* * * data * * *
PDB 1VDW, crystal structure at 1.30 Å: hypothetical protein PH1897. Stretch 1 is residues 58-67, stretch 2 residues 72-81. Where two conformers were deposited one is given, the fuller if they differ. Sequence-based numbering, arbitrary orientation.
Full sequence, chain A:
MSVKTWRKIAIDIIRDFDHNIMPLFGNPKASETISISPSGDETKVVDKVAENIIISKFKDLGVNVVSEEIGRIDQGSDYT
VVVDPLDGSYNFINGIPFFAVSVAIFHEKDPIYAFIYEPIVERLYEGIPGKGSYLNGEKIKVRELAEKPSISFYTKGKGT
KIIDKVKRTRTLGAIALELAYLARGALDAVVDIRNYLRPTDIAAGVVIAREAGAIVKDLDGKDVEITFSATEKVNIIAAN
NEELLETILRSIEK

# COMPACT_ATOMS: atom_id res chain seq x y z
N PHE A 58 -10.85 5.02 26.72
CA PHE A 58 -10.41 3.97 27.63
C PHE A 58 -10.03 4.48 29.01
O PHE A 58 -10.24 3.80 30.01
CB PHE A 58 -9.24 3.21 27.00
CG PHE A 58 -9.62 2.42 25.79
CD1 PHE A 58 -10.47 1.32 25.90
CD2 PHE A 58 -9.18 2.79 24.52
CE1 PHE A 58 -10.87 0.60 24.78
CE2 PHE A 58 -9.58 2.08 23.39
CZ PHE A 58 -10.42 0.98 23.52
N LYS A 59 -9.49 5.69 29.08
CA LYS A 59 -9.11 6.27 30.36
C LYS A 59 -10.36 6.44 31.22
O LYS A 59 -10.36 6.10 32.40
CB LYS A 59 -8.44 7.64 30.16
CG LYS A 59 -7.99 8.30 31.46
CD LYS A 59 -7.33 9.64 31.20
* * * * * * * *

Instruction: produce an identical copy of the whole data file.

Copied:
PDB 1VDW, crystal structure at 1.30 Å: hypothetical protein PH1897. Stretch 1 is residues 58-67, stretch 2 residues 72-81. Where two conformers were deposited one is given, the fuller if they differ. Sequence-based numbering, arbitrary orientation.
Full sequence, chain A:
MSVKTWRKIAIDIIRDFDHNIMPLFGNPKASETISISPSGDETKVVDKVAENIIISKFKDLGVNVVSEEIGRIDQGSDYT
VVVDPLDGSYNFINGIPFFAVSVAIFHEKDPIYAFIYEPIVERLYEGIPGKGSYLNGEKIKVRELAEKPSISFYTKGKGT
KIIDKVKRTRTLGAIALELAYLARGALDAVVDIRNYLRPTDIAAGVVIAREAGAIVKDLDGKDVEITFSATEKVNIIAAN
NEELLETILRSIEK

# COMPACT_ATOMS: atom_id res chain seq x y z
N PHE A 58 -10.85 5.02 26.72
CA PHE A 58 -10.41 3.97 27.63
C PHE A 58 -10.03 4.48 29.01
O PHE A 58 -10.24 3.80 30.01
CB PHE A 58 -9.24 3.21 27.00
CG PHE A 58 -9.62 2.42 25.79
CD1 PHE A 58 -10.47 1.32 25.90
CD2 PHE A 58 -9.18 2.79 24.52
CE1 PHE A 58 -10.87 0.60 24.78
CE2 PHE A 58 -9.58 2.08 23.39
CZ PHE A 58 -10.42 0.98 23.52
N LYS A 59 -9.49 5.69 29.08
CA LYS A 59 -9.11 6.27 30.36
C LYS A 59 -10.36 6.44 31.22
O LYS A 59 -10.36 6.10 32.40
CB LYS A 59 -8.44 7.64 30.16
CG LYS A 59 -7.99 8.30 31.46
CD LYS A 59 -7.33 9.64 31.20